Leveraging Wi-Fi, beacons as part of indoor-location solution ideal for active-shooter incidents, Guardly says
Toronto-based Guardly says it can leverage a burgeoning technology—beacons—to provide accurate and specific indoor-location information quickly during an active-shooter incident.
Guardly’s Enterprise E911 solution is a smartphone application that uses indoor-positioning-system (IPS) technologies—specifically Wi-Fi and beacons—to pinpoint a person’s location inside a building, down to the room and floor level, according to Guardly CEO Rob Moffat.
The solution can help security personnel quickly locate an active shooter—a critical factor, because most shootings are over by the time first responders arrive on the scene—and provide real-time information to law enforcement from those in the building.
While the solution can utilize Wi-Fi access points or beacons, Moffat said a hybrid approach is more ideal. And both Wi-Fi and beacons increasingly are already in place, especially in retail and entertainment environments, where marketers want to track foot traffic and where crowds tend to gather for large events like football games.
Beacons are especially key for accuracy and flexibility, Moffat said. Beacons, which have signal radii of three to 160 feet, broadcast Bluetooth Low Energy radio signals to nearby devices.
“The ability to add that to the solution allows for a much greater level of granularity, and that can provide a much faster ability to identify an indoor location,” Moffat said during an interview with IWCE’s Urgent Communications. “It’s a different concept in terms of the technology used to identify indoor location, because now you have a little thing saying ‘I’m here. I’m here. I’m here.’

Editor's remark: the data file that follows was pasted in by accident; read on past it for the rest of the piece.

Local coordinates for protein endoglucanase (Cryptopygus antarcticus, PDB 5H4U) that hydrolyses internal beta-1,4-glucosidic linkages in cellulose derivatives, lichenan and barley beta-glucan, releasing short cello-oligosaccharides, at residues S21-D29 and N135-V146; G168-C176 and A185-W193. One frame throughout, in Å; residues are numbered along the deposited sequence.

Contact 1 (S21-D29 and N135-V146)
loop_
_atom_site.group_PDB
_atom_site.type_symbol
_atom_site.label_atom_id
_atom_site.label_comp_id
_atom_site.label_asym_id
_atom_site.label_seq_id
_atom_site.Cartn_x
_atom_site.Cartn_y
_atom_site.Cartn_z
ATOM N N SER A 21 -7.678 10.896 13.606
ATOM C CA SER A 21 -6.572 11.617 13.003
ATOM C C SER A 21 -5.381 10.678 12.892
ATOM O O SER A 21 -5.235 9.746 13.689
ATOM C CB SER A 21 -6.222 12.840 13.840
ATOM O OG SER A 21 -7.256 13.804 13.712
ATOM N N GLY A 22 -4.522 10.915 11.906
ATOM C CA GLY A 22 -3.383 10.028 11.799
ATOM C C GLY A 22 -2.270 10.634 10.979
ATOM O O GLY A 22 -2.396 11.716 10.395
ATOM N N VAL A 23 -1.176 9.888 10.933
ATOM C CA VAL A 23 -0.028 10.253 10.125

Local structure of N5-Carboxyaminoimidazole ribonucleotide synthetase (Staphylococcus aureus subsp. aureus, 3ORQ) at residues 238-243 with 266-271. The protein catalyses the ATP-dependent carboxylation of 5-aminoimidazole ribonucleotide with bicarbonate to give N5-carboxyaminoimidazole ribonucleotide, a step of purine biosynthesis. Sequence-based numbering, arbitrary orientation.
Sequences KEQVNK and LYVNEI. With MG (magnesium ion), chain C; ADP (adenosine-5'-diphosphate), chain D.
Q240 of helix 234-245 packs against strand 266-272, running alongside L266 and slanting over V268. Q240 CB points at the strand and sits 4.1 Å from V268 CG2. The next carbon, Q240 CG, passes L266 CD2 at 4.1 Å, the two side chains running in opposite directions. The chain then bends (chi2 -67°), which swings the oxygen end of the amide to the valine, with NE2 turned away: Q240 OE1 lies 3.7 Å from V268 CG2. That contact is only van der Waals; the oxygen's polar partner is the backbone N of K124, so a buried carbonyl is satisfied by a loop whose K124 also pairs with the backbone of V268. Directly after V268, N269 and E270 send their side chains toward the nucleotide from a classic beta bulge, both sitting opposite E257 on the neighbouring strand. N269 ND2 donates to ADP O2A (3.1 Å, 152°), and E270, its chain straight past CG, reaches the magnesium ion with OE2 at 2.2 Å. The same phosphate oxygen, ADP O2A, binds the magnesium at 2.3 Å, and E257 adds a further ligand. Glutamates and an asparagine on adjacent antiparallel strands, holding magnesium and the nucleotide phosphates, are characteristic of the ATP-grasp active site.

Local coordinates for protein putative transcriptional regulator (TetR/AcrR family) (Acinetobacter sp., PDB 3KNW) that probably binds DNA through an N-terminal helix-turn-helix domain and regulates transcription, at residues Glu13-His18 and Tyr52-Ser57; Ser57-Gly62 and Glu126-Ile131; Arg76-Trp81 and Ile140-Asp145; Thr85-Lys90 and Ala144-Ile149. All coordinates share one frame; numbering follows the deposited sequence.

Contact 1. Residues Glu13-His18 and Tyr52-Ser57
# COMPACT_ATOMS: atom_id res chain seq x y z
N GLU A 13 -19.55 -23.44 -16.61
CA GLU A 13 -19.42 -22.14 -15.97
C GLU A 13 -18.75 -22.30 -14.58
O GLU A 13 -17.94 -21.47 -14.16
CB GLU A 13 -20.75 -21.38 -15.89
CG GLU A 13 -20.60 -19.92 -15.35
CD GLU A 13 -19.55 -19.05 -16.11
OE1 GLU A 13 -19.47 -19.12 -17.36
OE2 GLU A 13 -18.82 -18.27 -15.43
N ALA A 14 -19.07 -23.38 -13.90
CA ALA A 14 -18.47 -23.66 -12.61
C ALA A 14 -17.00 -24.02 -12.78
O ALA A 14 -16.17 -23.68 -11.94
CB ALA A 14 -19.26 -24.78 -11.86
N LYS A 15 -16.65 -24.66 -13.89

“So the beacon really allows us to get a lot more granular and provide a much better level of accuracy to the end user so they know where people are and can deal with (an incident) accordingly.”
The company has articulated its findings about the application of IPS technologies in an active-shooter setting. That paper, which can be read here, states that IPS solutions “are significantly more affordable and can be implemented much faster than (real-time locating systems) solutions.”
The beacons allow Guardly to create a 3D map of a building that is designed to help the user better visualize where staff, security and tenants are at any time. But the challenge for IPS can be large, open spaces, such as a three-story food court in a mall.
Guardly’s IPS solution was recently part of a mock-terrorism exercise with a retail customer in Indianapolis, as well as an active-shooter scenario and other use cases.
During the mock terrorism exercise, improved communications due to indoor-location information and the ability to share video with law enforcement proved critical.
“They found they were able to communicate much faster with the app, because the app already knew where the users locations were,” Moffat said.
“The takeaway is there’s no one solution that does it all, and those that make up the solution need to be able to talk to one another. Our apps are for communications, but we also have to communicate with the other apps to make the whole thing work.”
In January, the company plans to release enhancements, such as a chat component for secure group communications and location-based forms for routine maintenance, like a fire-extinguisher inspections. Guardly will still offer a “Guardly Lite” version that uses GPS.